- Years of development over Black New Rochelle communities may be connected to higher rates of respiratory illnesses.
- Now, New York is studying air quality there, and in nearly a dozen other areas across the state.
- The project is one of several spending measures meant to benefit communities disadvantaged by the effects of pollution and climate change.
As a child, Stephanie Bartee bathed in a tin basin outside of her parents’ two-story home on Cedar Street. In their historically Black Pugsley Hollow neighborhood in New Rochelle, New York, that dated back centuries, not all of the streets were paved in the 1960s, the 65-year-old recalled. But everyone knew each other.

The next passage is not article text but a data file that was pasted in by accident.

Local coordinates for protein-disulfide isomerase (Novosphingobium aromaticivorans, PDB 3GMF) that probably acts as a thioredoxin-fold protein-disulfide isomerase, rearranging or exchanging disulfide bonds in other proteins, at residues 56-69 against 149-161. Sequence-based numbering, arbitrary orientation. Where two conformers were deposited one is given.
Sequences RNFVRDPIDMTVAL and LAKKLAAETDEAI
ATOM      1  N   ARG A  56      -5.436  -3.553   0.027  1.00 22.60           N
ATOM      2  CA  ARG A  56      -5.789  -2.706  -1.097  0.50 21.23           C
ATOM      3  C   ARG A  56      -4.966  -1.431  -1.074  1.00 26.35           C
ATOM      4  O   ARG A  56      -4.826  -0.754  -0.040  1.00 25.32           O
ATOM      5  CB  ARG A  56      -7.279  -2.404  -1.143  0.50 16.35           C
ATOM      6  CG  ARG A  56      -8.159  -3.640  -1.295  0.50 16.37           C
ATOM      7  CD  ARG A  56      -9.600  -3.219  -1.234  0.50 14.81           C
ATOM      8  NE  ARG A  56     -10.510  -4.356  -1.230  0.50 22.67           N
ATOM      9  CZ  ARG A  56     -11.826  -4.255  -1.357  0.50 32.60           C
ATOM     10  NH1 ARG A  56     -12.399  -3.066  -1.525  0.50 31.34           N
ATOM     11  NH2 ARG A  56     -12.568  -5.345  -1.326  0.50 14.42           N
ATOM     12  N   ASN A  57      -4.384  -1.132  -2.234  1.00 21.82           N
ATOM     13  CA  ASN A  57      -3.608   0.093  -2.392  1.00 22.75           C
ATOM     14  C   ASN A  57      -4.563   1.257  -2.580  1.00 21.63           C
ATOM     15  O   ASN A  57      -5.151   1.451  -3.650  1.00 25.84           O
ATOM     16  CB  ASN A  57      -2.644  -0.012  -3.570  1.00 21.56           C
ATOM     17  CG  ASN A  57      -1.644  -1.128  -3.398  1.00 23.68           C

Much bigger streets soon paved over Pugsley Hollow, along with other Black communities in New Rochelle. Freeways, car dealers and wide thoroughfares carved the suburban city into what it is now.
Eminent domain forced hundreds of families out, razing areas that were known as thriving middle-class enclaves for Harlemites moving to the suburbs. Many were confined to apartments between these large developments. Bartee’s family ended up in public housing.